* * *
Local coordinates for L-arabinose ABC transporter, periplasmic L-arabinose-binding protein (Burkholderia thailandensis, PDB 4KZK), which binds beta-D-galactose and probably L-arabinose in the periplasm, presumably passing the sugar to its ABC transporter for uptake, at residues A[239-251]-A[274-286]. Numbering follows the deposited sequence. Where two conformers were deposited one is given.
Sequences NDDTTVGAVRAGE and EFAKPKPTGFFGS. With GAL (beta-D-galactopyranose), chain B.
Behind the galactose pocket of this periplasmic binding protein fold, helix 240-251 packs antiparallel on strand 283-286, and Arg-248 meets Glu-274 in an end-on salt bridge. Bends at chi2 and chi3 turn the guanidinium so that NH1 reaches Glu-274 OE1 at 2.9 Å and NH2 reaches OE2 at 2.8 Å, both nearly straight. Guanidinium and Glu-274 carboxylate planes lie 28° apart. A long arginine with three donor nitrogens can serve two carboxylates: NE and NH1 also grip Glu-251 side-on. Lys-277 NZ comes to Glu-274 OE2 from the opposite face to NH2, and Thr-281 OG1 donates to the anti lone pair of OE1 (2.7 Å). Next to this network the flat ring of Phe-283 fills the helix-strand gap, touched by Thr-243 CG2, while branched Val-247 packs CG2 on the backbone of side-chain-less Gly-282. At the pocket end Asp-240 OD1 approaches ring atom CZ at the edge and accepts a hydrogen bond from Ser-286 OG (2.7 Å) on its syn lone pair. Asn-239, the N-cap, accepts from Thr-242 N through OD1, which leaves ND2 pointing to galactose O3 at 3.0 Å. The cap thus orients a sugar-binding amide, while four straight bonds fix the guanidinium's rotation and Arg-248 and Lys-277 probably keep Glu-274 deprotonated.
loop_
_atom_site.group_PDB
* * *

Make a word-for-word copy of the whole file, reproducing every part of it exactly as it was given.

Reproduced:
Local coordinates for L-arabinose ABC transporter, periplasmic L-arabinose-binding protein (Burkholderia thailandensis, PDB 4KZK), which binds beta-D-galactose and probably L-arabinose in the periplasm, presumably passing the sugar to its ABC transporter for uptake, at residues A[239-251]-A[274-286]. Numbering follows the deposited sequence. Where two conformers were deposited one is given.
Sequences NDDTTVGAVRAGE and EFAKPKPTGFFGS. With GAL (beta-D-galactopyranose), chain B.
Behind the galactose pocket of this periplasmic binding protein fold, helix 240-251 packs antiparallel on strand 283-286, and Arg-248 meets Glu-274 in an end-on salt bridge. Bends at chi2 and chi3 turn the guanidinium so that NH1 reaches Glu-274 OE1 at 2.9 Å and NH2 reaches OE2 at 2.8 Å, both nearly straight. Guanidinium and Glu-274 carboxylate planes lie 28° apart. A long arginine with three donor nitrogens can serve two carboxylates: NE and NH1 also grip Glu-251 side-on. Lys-277 NZ comes to Glu-274 OE2 from the opposite face to NH2, and Thr-281 OG1 donates to the anti lone pair of OE1 (2.7 Å). Next to this network the flat ring of Phe-283 fills the helix-strand gap, touched by Thr-243 CG2, while branched Val-247 packs CG2 on the backbone of side-chain-less Gly-282. At the pocket end Asp-240 OD1 approaches ring atom CZ at the edge and accepts a hydrogen bond from Ser-286 OG (2.7 Å) on its syn lone pair. Asn-239, the N-cap, accepts from Thr-242 N through OD1, which leaves ND2 pointing to galactose O3 at 3.0 Å. The cap thus orients a sugar-binding amide, while four straight bonds fix the guanidinium's rotation and Arg-248 and Lys-277 probably keep Glu-274 deprotonated.
loop_
_atom_site.group_PDB